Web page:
The robot takeover of Seoul, and a new era of technology

by Chaiwoo Lee

As COVID-19-related travel restrictions started to lift, I was finally able to visit Seoul to see my parents and many of my old friends after a 3-year break. The trip, as always, was disorienting. After spending a few hours at Logan Airport, being in the air for 15.5 hours with a sleepless toddler, and taking an hourlong taxi ride to our hotel in Seoul, my husband and I were dire need of some strong iced coffee. We got inside a coffee shop, grabbed a table to settle down, then tried to find an order counter. There wasn’t one to be found, and in my travel-induced haze, I began to question my sanity.

Rescuing us in our confusion, a staff member pointed at a kiosk that was outside the entrance to the coffeeshop. We needed to go back outside to place our order.

For the next three weeks in Seoul, we encountered this setup at many other coffee shops and restaurants. Kiosks and tablets asked us what items we wanted and demanded for us to swipe our credit cards quickly—the machines counted down the seconds to spur us to act decisively. At some cafes, robot arms served us coffee and other drinks.

Then, near the beginning of our journey back to the U.S., we were greeted by a robot as we entered the post-security area at Incheon Airport. This luggage-carrying robot was slowly and autonomously roaming around the exit of the security area designated for passengers with disability and special needs and families with small children. The robot’s body was outfitted with a large tray that could hold a few suitcases. It also seemed that the robot could scan a boarding pass and move alongside a passenger to their departure gate or other destinations within the airport.

Inside the terminal, we stopped at an airline lounge to have breakfast. What we spotted here was something we weren’t even surprised to see at this point—another robot. This one had plastic bins attached to its body for people to drop used dishes, cups and utensils as it moved around the space.

This preponderance of technology in Seoul was all new to me, and it left me with a few questions.

First, with various tasks being automated or otherwise carried out by machines, are we moving toward the removal of human interactions in service settings? The use of technology in such settings may improve convenience and efficiency, but these benefits may come with sacrificing the fulfillment of other important social and emotional needs and desires. While a key function of coffee shops and restaurants is to provide food and beverages, they also serve as spaces for social engagement and leisure. Our recent research on impacts of artificial intelligence (AI) found that while AI is becoming more commonplace and deeply integrated into our lives, people strongly prefer to encounter a more traditional or humanlike interface even when dealing with automated systems. I am doubtful that many people want a future where coffee shops get reduced to advanced vending machines.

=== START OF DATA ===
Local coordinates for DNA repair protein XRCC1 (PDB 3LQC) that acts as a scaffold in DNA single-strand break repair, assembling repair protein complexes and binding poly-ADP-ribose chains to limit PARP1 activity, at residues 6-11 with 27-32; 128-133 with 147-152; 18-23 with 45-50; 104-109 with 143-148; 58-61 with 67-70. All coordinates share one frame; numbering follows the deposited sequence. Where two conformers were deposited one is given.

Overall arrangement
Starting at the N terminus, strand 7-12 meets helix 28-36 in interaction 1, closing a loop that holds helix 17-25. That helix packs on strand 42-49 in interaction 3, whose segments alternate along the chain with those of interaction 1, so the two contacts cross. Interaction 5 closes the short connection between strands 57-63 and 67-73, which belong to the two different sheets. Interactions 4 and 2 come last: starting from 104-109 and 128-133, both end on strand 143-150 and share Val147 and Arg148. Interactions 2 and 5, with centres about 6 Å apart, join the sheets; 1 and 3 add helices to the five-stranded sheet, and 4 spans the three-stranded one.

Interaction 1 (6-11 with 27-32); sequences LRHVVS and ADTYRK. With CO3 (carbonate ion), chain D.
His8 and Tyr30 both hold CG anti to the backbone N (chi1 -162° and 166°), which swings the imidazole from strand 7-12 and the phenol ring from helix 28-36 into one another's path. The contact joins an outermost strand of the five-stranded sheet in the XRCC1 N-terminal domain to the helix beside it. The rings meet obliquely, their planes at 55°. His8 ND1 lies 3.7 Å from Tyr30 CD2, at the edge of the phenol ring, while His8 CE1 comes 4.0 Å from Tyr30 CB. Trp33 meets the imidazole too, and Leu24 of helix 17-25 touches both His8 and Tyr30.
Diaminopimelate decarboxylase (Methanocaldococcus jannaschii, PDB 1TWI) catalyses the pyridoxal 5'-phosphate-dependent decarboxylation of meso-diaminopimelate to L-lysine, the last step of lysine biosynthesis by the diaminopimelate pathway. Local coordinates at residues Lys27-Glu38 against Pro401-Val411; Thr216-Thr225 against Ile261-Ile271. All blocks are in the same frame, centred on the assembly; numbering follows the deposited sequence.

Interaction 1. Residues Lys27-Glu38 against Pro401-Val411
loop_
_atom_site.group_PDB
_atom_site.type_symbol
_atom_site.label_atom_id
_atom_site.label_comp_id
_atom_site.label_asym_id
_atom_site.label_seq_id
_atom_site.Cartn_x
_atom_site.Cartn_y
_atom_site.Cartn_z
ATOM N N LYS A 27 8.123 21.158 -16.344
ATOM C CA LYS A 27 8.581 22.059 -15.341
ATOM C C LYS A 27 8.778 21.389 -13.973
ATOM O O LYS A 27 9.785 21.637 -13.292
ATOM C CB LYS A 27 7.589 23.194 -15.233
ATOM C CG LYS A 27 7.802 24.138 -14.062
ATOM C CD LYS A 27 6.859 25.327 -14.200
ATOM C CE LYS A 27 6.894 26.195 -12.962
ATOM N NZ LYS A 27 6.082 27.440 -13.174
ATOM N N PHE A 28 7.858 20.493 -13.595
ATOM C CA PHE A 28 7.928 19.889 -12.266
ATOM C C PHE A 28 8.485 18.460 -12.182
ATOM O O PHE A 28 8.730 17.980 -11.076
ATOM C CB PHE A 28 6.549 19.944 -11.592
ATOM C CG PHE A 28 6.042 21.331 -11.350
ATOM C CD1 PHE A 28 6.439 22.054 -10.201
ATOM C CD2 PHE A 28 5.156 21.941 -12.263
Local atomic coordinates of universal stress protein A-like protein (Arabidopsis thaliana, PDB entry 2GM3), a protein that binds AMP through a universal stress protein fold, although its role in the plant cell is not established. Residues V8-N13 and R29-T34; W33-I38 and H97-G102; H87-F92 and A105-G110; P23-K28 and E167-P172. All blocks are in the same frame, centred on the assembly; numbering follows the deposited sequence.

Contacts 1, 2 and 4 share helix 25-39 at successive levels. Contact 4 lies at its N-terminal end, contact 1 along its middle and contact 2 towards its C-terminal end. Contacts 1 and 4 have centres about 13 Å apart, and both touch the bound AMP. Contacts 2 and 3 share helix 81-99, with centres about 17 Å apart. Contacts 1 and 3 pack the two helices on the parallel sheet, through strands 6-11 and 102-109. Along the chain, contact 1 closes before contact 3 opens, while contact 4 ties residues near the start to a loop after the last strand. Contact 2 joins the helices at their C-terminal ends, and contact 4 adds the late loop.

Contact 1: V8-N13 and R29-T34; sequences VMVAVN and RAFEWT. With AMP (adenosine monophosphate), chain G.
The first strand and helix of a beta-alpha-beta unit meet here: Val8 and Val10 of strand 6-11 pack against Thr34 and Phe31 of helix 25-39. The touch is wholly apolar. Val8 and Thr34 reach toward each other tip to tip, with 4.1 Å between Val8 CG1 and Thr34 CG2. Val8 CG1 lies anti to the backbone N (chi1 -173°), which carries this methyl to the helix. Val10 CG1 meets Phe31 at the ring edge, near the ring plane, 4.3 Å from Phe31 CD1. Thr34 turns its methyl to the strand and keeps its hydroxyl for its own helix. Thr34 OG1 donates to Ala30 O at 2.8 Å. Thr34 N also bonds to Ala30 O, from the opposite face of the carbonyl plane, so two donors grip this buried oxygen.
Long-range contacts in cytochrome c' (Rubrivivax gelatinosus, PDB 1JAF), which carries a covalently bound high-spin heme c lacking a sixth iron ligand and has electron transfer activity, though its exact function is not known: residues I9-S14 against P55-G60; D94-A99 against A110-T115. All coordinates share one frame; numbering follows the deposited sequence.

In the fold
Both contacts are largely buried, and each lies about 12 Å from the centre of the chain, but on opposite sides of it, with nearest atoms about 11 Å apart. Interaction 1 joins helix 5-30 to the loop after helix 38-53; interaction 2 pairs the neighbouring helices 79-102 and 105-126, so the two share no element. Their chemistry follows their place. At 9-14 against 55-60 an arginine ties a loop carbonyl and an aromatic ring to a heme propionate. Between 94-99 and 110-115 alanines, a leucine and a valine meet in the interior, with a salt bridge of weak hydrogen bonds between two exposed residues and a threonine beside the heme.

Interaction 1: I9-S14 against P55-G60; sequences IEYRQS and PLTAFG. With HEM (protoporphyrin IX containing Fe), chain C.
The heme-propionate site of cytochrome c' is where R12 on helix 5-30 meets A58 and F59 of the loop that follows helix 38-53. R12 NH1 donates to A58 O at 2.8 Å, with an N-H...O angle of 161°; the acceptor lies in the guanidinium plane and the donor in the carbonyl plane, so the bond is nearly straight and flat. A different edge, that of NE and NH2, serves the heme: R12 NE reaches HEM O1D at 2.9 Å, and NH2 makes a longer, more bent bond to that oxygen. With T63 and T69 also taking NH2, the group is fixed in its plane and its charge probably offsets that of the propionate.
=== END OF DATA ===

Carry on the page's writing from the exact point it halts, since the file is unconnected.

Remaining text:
Another question I had arose from my being overwhelmed with these new technological interactions. My experiences with these automated services felt awkward and unnatural, and I felt rushed to find and process information quickly. If I—a Millennial with extensive usage of new technological systems, many years of engineering education, and research background in human-computer interaction—struggled through these encounters with technology, how would someone without the relevant experience and knowledge navigate everything? Is the rapid implementation of new systems leaving out people who may not have the physical dexterity or cognitive capabilities to interact with kiosks without accessibility features? People who may not understand the technical language used in new interfaces? What about older adults? What about people who need additional assistance navigating service environments?

Lastly, these rapid technological changes appeared to be at least partly driven by challenges that came with COVID-19. A series of surveys conducted by the AgeLab in 2020 found that many consumers had adopted new technologies in response to the pandemic. Many respondents reported that they intended to keep using their new pandemic purchases and adoptions, but there were also people who were just trying things out and using new products and services to temporarily meet their needs. On a larger scale, I wonder which aspects of the global digital transformation will prove permanent, and which will be temporary. What factors will determine what stays and what doesn’t?

While at the airport lounge, I saw a staff member manually moving the dish-collecting robot like a push cart when it started roaming areas where nobody was sitting. In many service settings, technologies still need to work with humans. The socioemotional nature of service experiences and the complexities that lie in spatial and environmental design likely mean that we are still far from letting robots take care of everything. But the pandemic has taught us that dramatic changes can happen in just a few years. We are moving toward an increasingly technology-embedded future, and it’s anything but a purely technical transformation.

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About the Author

Photo of Chaiwoo Lee
Chaiwoo Lee

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